INDIAN NEWS & TIMES

Monday, January 30, 2023

In a rare feat, the Medanta Liver Transplant Team successfully performed the country’s first three-way liver transplant swap, or paired exchange, in which three patients suffering from terminal liver disease simultaneously received life-saving liver transplants. The lead surgeons for the three transplants were Dr. AS Soin, Dr. Amit Rastogi and Dr. Prashant Bhangui, respectively.

This three-way swap is a heart-warming tale of how three complete strangers – Sanjeev Kapoor, a businessman from Madhya Pradesh, Saurabh Gupta, a businessman from Uttar Pradesh, and Aadesh Kaur, a homemaker from Delhi – shared common destinies. They were all ill with terminal liver failure, each needing an urgent liver transplant to survive but too unwell to wait for an organ on the deceased donor list which could have taken up to a year. The three patients had willing liver donors within their families, but none were a suitable match. They had all given up hope till the Medanta Liver Transplant Team planned this never-before simultaneous swap surgery that gave all three another shot at life.

Medanta’s Chief Liver Transplant Surgeon, Dr. Arvinder Soin, who led this formidable team effort, said, “We introduced the concept of living donor organ swap (or paired exchange) between two recipient and donor pairs in 2009. Such exchanges help save lives of recipients whose relatives, despite being medically fit, are unable to donate due to blood group and/or liver size incompatibility. After performing 46 such two-way swaps (92 transplants) over the past 13 years, we have now successfully expanded the concept to a three-way swap chain involving three donor-recipient pairs.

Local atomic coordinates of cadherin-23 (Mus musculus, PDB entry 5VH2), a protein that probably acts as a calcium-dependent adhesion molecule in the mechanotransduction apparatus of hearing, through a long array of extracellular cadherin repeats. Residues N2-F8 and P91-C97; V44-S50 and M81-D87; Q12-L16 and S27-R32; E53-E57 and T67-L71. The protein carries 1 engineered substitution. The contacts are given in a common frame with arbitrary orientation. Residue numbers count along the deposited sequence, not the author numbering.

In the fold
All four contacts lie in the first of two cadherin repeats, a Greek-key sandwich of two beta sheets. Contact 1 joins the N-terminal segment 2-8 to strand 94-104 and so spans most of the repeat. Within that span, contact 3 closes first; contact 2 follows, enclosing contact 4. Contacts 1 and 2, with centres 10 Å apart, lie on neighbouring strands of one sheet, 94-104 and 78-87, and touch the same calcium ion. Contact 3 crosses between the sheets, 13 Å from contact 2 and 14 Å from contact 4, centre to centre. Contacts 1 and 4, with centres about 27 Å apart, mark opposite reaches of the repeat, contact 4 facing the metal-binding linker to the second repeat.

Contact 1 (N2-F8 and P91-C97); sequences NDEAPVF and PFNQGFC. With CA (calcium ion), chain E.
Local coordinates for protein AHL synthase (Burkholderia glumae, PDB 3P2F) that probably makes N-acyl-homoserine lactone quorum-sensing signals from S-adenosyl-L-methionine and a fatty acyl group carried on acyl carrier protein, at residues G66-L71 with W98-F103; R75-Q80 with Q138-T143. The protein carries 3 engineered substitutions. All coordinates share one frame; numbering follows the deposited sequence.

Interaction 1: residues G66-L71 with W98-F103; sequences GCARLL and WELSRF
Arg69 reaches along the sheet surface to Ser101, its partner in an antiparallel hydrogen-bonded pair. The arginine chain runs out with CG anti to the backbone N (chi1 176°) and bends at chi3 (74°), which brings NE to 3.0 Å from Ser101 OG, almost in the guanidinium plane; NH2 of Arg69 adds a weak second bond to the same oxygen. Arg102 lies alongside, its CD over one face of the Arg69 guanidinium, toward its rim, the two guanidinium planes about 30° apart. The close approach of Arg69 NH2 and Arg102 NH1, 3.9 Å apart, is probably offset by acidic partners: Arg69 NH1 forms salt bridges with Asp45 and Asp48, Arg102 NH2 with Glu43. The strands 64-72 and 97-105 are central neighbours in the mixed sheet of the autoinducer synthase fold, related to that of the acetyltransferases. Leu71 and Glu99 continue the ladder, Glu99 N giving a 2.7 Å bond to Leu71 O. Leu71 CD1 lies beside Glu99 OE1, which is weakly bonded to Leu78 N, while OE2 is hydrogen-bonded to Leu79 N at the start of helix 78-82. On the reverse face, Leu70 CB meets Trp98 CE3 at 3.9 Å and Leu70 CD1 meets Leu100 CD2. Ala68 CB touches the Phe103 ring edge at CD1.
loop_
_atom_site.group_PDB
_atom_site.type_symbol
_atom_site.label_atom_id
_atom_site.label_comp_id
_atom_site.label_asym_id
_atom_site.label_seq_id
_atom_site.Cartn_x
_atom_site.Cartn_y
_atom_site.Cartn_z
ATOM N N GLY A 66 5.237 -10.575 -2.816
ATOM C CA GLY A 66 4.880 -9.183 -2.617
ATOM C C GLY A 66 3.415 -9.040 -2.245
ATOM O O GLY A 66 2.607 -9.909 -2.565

These three transplants were performed simultaneously by operating on three donors and three recipients. A team of 55 doctors and nurses worked together in six operating rooms for over 12 hours to complete this Herculean task. While Sanjeev’s donor (his wife) was blood group compatible, her partial liver would have been too small for him. On the other hand, Saurabh’s donor (his wife) and Aadesh’s donor (her son) were both blood group incompatible. The paired exchange was planned in a way that all three patients received an adequate volume of a blood group compatible liver. In theory, as explained in the graphic, this chain can be extended to four, five or even more donor-recipient pairs. Owing to logistic challenges of performing so many liver transplants simultaneously in one center, we are now developing protocols to collaborate and accomplish longer chains of liver exchange at 2 or 3 different centres within the same city.”